Anthony Barnett probes the political agenda behind the BBC’s invitation to BNP leader Nick Griffin to appear on Question Time
As we prepare to sit down and watch the leader of our New Fascist party on Question Time, we need to ask what the BBC is up to? The argument about ‘whether or not’ Nick Griffin MEP should be invited to take part is less important, indeed it can play the BBC’s game. It is necessary and important to stress that Griffin is an English Fascist. This means he wears a cloak of reasonableness wrapped around his prejudice.
The word was no slip, it occurs in official BNP communications. It gives permission to dream of extreme violence. It signals the real Fascism behind the New Fascism. In these circumstances as the moral failure of the political class brings forth demons, the BNP has to be confronted. Stuart Hall got it right : they need to be engaged with by the media when they are part of a news story, but they should not be on Question Time giving us their views about everything as if they are an acceptable part of fireside conversation.
So what is the BBC up to? I refer to it in the singular as having an approach and an attitude. Of course, it employs a lot of people with minds of their own who have differences of view. But with over 40 people earning more than the Prime Minister and executives looking after its ‘vision’ paid over £500,000 a year, it is also a machine with a commanding perspective of its own, however this may be arrived at.
What it claims is that it speaks in a representative way and objective way, permitting wide access to the arguments that genuinely touch people, thus playing a responsible democratic role in the service of the public. The reality is that it is part of the larger political class now seeking to perpetuate itself in the face of public discontent. Take the expanses scandal. This genuinely alarmed and alienated the public, to put it mildly.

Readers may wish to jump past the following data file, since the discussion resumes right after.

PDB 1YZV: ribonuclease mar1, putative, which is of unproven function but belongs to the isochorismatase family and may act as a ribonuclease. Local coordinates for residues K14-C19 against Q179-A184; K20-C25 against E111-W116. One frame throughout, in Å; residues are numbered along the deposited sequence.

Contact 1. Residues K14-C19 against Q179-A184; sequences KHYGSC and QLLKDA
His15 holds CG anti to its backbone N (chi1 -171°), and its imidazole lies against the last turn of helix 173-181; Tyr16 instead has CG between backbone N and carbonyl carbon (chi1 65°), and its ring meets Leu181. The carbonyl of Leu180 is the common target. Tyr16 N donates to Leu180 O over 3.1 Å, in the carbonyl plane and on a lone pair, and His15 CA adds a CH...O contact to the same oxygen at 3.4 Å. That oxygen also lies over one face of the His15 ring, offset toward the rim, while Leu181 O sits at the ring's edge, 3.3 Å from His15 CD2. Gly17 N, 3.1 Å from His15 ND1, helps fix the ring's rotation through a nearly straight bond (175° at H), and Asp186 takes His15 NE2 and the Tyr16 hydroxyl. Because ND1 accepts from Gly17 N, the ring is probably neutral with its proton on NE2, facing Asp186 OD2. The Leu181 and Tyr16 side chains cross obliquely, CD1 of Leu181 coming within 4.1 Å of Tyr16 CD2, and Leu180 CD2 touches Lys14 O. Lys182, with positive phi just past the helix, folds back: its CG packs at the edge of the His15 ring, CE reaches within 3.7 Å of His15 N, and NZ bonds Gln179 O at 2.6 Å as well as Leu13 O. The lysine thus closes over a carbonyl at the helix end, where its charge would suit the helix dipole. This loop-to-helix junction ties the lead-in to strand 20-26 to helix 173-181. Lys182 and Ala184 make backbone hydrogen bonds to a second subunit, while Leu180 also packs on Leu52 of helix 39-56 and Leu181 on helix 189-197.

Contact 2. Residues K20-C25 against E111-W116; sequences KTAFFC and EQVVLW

Did the BBC with its immense research facilities help to break the story? After it broke, did the BBC track down the most egregious examples or invest in its own sustained coverage of the issue that so moved the public, for example by commissioning a series of documentaries on the expenses culture of the Commons, the Lords and the different political parties? Did it keep the issue alive through the party conference season, as the public wished? Did it, hell!
Of course, it had been warned by the Prime Minister that it too might be subject to ‘transparency’ so it had better be careful…. What? You thought that the BBC had of its own volition published its expenses? As openDemocracy Chairman David Elstein points out in a wide ranging speech on public service broadcasting in the digital age:
“The BBC’s much-touted publication of the expenses incurred by its senior executives” was nothing of the sort. It was just the limited amount reclaimed by those executives, after they had initially laid out cash. 99% of total executive expenses are actually covered by central bookings, so not requiring reimbursement, and so still unpublished.”